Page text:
ISTANBUL - Turkish President Recep Tayyip Erdogan on Friday expressed alarm over reports of a build-up of Russian troops in northern Syria near the Turkish border, saying such movements will not be tolerated.

Britain-based monitor the Syrian Observatory for Human Rights had said that Russia had sent a number of engineers to the Syrian border town of Qamishli to strengthen the runway and increase the capacity of an airport there.

Russia’s reported move into Qamishli comes as Ankara and Moscow are experiencing their biggest crisis in years over the shooting down of a Russian war plane by Turkey on November 24.

“We have said this from the beginning: we won’t tolerate such formations (in northern Syria) along the area stretching from the Iraqi border up to the Mediterranean,” Erdogan told reporters after Friday prayers in Istanbul.

“We maintain our sensitivities on this issue,” said Erdogan, citing reports that Russia had deployed some 200 soldiers and adding he would raise the issue Saturday in talks with visiting US Vice President Joe Biden.

Observers have said that Russia, which has for years been at loggerheads with Turkey over the Syrian conflict, may want to refit the airport as a Russian base, as happened in Hmeimim in Latakia province. Qamishli lies just south of the Turkish border town of Nusaybin.

“I can say that Turkey is closely watching every military movement on its borders and especially the border with Syria,” the government source told AFP, asking not to be named. The Turkish army has already reinforced security by digging trenches in the border zone, the Hurriyet daily said. Top Russian military officials, including figures from the GRU military intelligence service, had already visited Qamishli, it added.

The Kremlin and Iran are the chief remaining allies of President Bashar al-Assad who Turkey wants to see ousted as the key to ending Syria’s almost five year civil war.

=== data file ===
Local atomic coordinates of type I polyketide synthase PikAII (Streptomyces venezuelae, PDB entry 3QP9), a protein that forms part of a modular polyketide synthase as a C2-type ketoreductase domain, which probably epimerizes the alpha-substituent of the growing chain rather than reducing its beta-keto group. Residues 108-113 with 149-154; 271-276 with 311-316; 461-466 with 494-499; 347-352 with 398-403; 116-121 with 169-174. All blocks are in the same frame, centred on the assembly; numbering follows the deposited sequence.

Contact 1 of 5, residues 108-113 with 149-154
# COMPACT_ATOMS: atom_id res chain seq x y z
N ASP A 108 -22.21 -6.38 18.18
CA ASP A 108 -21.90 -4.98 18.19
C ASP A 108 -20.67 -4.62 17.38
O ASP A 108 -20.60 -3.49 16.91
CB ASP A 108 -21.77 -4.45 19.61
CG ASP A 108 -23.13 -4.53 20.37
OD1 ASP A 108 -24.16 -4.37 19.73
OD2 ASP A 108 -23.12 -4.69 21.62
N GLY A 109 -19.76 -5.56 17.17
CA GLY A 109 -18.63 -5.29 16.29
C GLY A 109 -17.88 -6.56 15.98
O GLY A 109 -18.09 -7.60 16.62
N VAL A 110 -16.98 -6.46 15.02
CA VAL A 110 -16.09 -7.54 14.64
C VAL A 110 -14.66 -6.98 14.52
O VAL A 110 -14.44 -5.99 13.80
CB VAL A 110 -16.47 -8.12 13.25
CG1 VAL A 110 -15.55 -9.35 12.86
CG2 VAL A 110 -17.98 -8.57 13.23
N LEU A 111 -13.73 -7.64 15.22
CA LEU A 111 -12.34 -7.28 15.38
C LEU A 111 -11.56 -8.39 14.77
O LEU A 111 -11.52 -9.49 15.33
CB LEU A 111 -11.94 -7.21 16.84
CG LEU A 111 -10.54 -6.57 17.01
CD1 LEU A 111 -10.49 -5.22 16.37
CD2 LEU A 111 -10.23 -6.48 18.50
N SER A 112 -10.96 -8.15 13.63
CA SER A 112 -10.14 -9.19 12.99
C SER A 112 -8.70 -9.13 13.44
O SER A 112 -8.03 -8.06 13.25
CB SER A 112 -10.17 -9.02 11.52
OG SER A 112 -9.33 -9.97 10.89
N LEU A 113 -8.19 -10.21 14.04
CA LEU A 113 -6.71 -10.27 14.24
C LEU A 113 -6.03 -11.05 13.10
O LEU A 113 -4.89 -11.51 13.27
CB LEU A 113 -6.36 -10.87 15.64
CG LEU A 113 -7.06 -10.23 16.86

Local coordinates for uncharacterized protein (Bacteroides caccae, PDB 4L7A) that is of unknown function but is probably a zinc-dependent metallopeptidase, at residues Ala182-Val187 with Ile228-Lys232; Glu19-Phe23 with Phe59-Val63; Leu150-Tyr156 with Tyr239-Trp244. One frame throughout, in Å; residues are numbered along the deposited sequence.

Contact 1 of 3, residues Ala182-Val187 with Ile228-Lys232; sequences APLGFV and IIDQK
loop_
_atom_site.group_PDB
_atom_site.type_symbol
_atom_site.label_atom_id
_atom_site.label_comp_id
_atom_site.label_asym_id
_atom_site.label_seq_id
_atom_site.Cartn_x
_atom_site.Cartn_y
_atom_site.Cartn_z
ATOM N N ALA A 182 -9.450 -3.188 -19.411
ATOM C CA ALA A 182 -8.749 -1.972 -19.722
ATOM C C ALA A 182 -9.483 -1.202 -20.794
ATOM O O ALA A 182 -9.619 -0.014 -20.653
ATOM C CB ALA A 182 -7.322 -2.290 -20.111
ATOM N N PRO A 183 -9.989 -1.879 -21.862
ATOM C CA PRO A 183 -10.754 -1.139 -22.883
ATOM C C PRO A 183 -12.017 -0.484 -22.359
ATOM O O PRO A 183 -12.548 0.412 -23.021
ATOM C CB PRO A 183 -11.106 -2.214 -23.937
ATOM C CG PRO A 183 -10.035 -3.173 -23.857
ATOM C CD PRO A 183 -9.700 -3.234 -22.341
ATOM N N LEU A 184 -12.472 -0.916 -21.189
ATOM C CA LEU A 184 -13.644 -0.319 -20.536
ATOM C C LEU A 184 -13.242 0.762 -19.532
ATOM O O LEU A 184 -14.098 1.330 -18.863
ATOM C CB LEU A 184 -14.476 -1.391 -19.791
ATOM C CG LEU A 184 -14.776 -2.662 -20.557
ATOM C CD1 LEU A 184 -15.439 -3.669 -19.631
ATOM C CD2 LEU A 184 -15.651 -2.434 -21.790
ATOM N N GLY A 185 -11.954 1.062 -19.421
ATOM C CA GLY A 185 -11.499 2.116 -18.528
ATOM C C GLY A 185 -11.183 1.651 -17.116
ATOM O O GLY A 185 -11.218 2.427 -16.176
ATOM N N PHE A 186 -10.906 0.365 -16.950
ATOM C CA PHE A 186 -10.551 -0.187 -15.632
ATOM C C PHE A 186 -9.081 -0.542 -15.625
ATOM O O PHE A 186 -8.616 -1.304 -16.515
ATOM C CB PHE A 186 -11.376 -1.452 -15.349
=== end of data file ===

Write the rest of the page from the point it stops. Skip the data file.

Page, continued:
Turkey has repeatedly expressed alarm about Russia’s deployment of troops to Syria which Moscow says is aimed at fighting militants but is widely seen as buttressing the Assad regime.

Education Minister Nabi Avci, speaking in parliament, claimed Russia’s forces in Qamishli were working with both the regime as well as Kurdish militia of the Democratic Union Party (PYD).

The People’s Protection Units (YPG) have established control over much over the northern Syrian border region in the past months after pushing out Islamic State (IS) militants.

But Ankara accuses the PYD and YPG of being the Syrian branch of the outlawed Kurdistan Workers Party (PKK) and has been alarmed by an apparent tightening of ties between Moscow and the Kurds after the plane downing.

“For us, there is no difference between PYD, YPG, PKK or Daesh (IS),” said Erdogan.

“We will discuss this with Biden tomorrow... I hope that this joint stance will be aimed at preventing this wrong Russian formation in northern Syria,” he added.

Meanwhile, NATO member states are discussing a request to use the alliance’s AWACS air surveillance aircraft in the battle against the militant Islamic State group, an official said Friday.

Any AWACS commitment would mark a departure for the alliance which up to now has had no direct role in combatting IS but is increasingly concerned by the threat it poses on its southern flank.

“We can confirm there has been a request for concrete support from NATO to the anti-ISIL effort in the form of NATO AWACS surveillance planes,” a NATO official said.

“This request is under discussion by allies,” the official said.

“Any decision would be in line with the Wales summit declaration which indicates NATO’s readiness to support the bilateral efforts of allies,” the official said, referring to a 2014 meeting of alliance leaders.

Diplomatic sources said the request came from the United States which leads an anti-IS coalition of more than 60 countries, including most of NATO’s 28 member states.

NATO declined to comment on the source of the request.

US officials at NATO were not immediately available to comment.

NATO has few military assets of its own, providing the umbrella command structure for the 28 allies, but in the 1980s they agreed to establish an AWACS (Airborne Warning and Control System) unit to counter the then Soviet threat.

The AWACS unit comprises more than 20 planes capable of monitoring activity, principally in the air but also on the ground, within a radius of some 400 kilometres (260 miles) to warn of threats and coordinate a response.